Rand Paul Thinks the GOP's New Health Care Bill Is Worse Than Obamacare

New Senate legislation moves the Republican bill in the direction of Obamacare.


Gage Skidmore / Foter

Senate Republican leadership released a revised health care bill this morning, and Sen. Rand Paul (R-Kentucky) is not a fan.

Asked today by The Hill's Rachel Roubein whether the new legislation is "worse than Obamacare," Paul said "yes."

Paul has opposed every iteration of the GOP's health care legislation on the grounds that none of them have gone far enough toward repealing Obamacare. Instead, Paul has argued that the Republican health care plans leave Obamacare's essential structure in place while bailing out insurance companies.

The health care legislation represents a significant overhaul from the version released last month. And in some ways it looks even more like Obamacare than previous iterations.

The new draft keeps some of Obamacare's taxes on high earners in place, and adds an additional $70 billion in funds intended to help states stabilize insurance markets, much of which would probably end up going to insurance companies.

The bill does include a concession to more conservative lawmakers, who have been pressing GOP leadership to include a provision that would allow insurers to sell plans that don't comply with all of Obamacare's regulations, provided they also sold regulated plans.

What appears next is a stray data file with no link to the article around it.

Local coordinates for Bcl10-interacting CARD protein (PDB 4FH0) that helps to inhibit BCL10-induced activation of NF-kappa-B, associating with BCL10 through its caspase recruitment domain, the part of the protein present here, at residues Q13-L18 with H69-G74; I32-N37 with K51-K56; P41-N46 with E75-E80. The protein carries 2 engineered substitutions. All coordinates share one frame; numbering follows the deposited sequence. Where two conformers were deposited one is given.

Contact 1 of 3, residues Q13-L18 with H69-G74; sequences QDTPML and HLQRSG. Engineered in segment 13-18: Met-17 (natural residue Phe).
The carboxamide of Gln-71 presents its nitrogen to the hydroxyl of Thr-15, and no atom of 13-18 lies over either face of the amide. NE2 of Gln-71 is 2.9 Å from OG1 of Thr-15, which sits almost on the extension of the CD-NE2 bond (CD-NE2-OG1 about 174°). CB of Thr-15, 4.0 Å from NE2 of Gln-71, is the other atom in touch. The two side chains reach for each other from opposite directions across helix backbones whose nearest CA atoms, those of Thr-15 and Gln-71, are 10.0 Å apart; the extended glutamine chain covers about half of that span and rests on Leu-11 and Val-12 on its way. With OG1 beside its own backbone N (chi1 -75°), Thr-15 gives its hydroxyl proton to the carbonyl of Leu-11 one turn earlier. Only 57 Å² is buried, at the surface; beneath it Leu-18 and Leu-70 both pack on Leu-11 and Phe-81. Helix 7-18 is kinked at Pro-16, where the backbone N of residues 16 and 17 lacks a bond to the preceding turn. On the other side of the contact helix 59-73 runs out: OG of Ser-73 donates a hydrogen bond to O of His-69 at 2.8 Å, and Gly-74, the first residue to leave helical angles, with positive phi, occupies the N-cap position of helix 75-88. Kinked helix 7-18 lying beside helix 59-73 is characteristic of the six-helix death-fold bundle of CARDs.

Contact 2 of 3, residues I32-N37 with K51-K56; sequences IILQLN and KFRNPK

A variant of that provision, which was initially backed by Sens. Ted Cruz (R-Texas) and Mike Lee (R-Utah), is included in the bill, but it's not exactly the same as the one favored by Cruz and Lee. Lee, who recently told Reason's Matt Welch that the Cruz-Lee amendment was a must in order to get his vote, has indicated that so far he is undecided about the new legislation.

Paul, on the other hand, is clearly a hard no on the current draft. He is joined in opposition by Sen. Susan Collins, a moderate Republican from Maine. Collins indicated on Twitter today that she will not vote yes on a motion to proceed with the bill. The bill must garner at least 50 votes on a motion to proceed in order to proceed to debate, and there are only 52 Republicans in the Senate.

The opposition from Paul and Collins, in other words, means that every single other Republican senator must support the bill—otherwise it will be dead before it hits the floor. With Lee and a handful of other GOP senators still undecided (and seemingly rather ambivalent about the merits of the legislation), it's going to be very close. And in the end, it could be two of the GOP's most staunch opponents of Obamacare, Paul and Lee, who cast crucial votes to kill the bill that Republican leadership has billed as Obamacare repeal.